Updated: Oct 7
An in-depth review of the Echo Base fly rod kit
Finding the right fly rod and reel can be daunting. With so many options and every company claiming to have the "best of the best", it's hard to know what's the right option given your specific situation.
I'm Travis with Noses Up Fly Fishing, and in this article I'll be reviewing and sharing my thoughts about the Echo Base fly rod and reel kit, which I have learned a lot about by owning and fishing it for the past 4 years.
*Note: I have no relationship with Echo or Rajeff Sprots (the maker of Echo fly rods), other than being a long time customer.
In this article, I'll cover:
What the Echo Base rod kit includes
The Pros and Cons
How to tell if it might or might not be right for you
Which size would make sense for your style of fishing
Echo's customer Service
The fly rod's warranty
Overall strengths and weaknesses of the kit
The Echo Base fly rod and reel kit is a fly fishing package that includes:
A four piece Echo Base graphite fly rod in one of 4 line weight sizes: 4wt, 5wt, 6wt, or 8wt. The rods are rated as "medium fast", meaning the butt and midsection are stiffer, while the tip section remains flexible.
An Echo Base reel matched specifically to fit the respective rod size selected. The reel can be switched to accommodate right or left handed anglers, and is made with an impact resistant frame.
A rod carrying case that includes a shoulder strap.
Echo rods and reels, including the Base models, are designed by world renowned casting instructor Tim Rajeff. He’s been quoted saying that fly fishing gear should be of the highest quality, but also affordable, especially for those getting started in the sport.
Pros and Cons
Price to value ratio
Will work in almost any situation
Enough power to cast in moderate wind
Durability and quality of materials
Flexible tip to protect lighter tippets
Reel: Durable and well balanced with the rod
Lack of delicacy can make presenting tiny dry flies (size 20 and smaller) tough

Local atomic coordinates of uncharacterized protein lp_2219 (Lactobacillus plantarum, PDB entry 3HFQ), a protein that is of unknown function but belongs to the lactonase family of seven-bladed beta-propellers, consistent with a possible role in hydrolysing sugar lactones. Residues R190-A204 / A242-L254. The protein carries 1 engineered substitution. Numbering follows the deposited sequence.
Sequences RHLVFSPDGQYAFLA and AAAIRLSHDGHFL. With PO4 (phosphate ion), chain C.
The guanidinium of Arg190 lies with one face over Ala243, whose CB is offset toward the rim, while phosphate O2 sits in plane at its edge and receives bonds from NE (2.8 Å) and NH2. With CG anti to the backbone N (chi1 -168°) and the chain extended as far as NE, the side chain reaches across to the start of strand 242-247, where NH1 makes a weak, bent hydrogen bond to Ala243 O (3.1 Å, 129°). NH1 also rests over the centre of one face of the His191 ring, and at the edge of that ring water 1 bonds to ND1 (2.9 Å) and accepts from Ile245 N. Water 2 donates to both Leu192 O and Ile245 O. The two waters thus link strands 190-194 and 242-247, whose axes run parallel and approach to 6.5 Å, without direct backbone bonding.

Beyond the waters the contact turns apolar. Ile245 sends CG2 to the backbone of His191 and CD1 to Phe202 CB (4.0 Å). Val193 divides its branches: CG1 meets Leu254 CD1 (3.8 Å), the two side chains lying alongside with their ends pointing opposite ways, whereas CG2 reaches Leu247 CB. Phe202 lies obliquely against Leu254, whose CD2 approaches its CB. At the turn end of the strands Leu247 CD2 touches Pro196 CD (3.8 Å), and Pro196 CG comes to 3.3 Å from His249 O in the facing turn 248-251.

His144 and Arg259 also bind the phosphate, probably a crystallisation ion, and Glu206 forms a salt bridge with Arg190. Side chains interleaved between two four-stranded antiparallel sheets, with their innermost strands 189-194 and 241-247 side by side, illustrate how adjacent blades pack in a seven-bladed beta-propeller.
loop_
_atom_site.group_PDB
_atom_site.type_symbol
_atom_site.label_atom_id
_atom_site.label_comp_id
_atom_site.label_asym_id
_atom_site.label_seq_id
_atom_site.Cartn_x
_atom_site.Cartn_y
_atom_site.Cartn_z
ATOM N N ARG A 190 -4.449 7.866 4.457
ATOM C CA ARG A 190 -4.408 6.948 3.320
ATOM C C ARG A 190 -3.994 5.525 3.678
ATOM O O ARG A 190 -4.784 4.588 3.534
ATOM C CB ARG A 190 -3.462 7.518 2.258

Moderate power can limit throwing heavy streamers effectively
Limited power to cast accurately much more than 45 feet
Reel: Limited range of drag setting
Is the Echo Base Rod and Reel Kit for me?
The kit's a great option for some people, but for others it might not be a good fit.
If you could see yourself saying either of the following, the Echo Base Rod and Reel Kit is worth considering.
"I’m early in my fly fishing journey (or have never owned/purchased a fly rod/reel before), and want to get a complete setup that will allow me to get started without breaking the bank."
The Echo Base fly rod kit comes with the Base model rod, Base model reel, and durable carrying case. I’ve found it’s a great option for someone to get a complete setup that balances extremely well together at an affordable price.
"I’ve been fishing for a while now, and I’m looking for an all purpose back up rod that can handle a wide variety of fly fishing situations, but I'd rather not spend as much money as I did on my primary rod."
I view the Echo Base as my “swiss army knife” rod. It rides with me on every fishing trip. Whether something goes wrong with my primary rod, or I encounter a situation my bamboo or fiberglass rod isn’t meant to handle, I know I can reach for my Echo Base because of its versatility.
I can also say the Echo Base Combo isn’t a great fit for every angler.
If you could see yourself saying either of the following, they're probably better options out there for you:
"I spend the vast majority of my time making short casts (15ft or shorter) with small (size 20 or smaller) dry flies on narrow streams and creeks."
The action of the Echo Base can make throwing the soft loops often required for these delicate presentations difficult.
"I spend the vast majority of my time casting over 45ft with heavy (size 8 or larger) streamers."
The power of this rod isn’t bad, but it’s not designed to throw something that large that far.
Which size would make sense for my style of fishing?
Echo Base Rods come in 4 different sizes and are matched with one of 3 reels.
Echo will automatically pair the correct reel based upon your rod selection, so all you need to do is select the rod size that best fits your fishing preferences.
Which sounds most like your situation?
I want to be able to cover the widest range of fishing situations:
5wt: It's light enough to cast traditional size flies, but also strong enough to handle larger fish and windier conditions. Aside from carp and saltwater fishing, I wouldn't hesitate to use the 5wt in any fly fishing situation.
I have limited or no experience casting a fly rod:
The 5wt: The first time I cast the 5wt, I immediately noticed how well it was balanced. This will make learning to cast so much easier than a rod that's too light or too heavy, or one that's not paired with the correct size reel. (Remember, the reel that comes with the kit is automatically selected to match the rod you chose, so there's no guess work on your end as to which reel would provide the best balance.)